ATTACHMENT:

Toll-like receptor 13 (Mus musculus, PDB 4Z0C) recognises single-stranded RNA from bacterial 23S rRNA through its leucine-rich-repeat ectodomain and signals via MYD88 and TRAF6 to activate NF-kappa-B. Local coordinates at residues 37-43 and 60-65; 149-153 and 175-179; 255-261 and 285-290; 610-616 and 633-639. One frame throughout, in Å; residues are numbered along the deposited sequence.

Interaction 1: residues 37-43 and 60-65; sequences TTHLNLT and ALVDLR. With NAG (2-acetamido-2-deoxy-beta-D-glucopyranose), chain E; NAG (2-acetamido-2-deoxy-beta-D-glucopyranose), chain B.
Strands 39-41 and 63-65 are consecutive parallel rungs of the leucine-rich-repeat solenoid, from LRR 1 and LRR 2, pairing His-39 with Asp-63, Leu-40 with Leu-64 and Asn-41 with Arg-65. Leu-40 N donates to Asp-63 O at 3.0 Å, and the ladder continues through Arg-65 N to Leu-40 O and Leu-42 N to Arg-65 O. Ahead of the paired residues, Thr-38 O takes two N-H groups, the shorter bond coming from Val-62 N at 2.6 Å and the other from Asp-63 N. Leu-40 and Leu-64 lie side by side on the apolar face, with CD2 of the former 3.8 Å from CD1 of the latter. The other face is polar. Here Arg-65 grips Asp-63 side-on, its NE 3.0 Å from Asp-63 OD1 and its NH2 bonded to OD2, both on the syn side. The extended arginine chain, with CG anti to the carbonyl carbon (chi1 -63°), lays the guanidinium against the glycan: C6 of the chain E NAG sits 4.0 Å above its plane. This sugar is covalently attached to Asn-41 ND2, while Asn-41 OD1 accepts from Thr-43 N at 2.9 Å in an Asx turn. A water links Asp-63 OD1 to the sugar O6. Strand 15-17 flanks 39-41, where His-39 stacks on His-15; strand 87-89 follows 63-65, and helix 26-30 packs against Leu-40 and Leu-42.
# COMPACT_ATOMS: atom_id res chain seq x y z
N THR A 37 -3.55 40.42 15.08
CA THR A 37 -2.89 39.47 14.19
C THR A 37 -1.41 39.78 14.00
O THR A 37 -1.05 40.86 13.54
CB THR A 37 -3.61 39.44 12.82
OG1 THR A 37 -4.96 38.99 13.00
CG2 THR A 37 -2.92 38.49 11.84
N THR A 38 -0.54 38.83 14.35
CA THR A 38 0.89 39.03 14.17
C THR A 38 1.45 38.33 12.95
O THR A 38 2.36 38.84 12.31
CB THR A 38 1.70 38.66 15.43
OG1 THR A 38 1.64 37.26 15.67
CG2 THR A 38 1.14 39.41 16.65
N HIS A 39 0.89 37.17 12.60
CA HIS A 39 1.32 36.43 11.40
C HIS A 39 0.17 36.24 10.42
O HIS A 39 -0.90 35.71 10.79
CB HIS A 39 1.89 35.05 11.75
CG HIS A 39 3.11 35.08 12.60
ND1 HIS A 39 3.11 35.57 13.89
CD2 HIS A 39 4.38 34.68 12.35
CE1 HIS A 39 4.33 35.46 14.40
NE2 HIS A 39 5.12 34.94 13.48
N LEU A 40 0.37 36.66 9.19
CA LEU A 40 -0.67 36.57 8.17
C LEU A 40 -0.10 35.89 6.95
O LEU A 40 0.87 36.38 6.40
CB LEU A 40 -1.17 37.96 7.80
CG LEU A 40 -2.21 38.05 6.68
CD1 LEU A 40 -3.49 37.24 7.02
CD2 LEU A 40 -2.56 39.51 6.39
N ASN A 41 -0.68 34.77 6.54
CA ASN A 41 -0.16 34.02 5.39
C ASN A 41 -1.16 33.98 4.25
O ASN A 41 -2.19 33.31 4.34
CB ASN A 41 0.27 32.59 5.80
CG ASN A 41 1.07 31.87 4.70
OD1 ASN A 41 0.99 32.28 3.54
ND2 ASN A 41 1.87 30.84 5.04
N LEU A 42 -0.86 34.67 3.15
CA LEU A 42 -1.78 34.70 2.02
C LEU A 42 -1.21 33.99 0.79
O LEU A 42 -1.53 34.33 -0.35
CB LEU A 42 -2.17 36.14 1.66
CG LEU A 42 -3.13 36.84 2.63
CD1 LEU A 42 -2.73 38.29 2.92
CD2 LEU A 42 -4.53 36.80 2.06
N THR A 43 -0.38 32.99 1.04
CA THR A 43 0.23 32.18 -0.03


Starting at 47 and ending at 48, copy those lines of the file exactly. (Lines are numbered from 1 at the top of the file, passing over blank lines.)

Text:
C LEU A 42 -1.21 33.99 0.79
O LEU A 42 -1.53 34.33 -0.35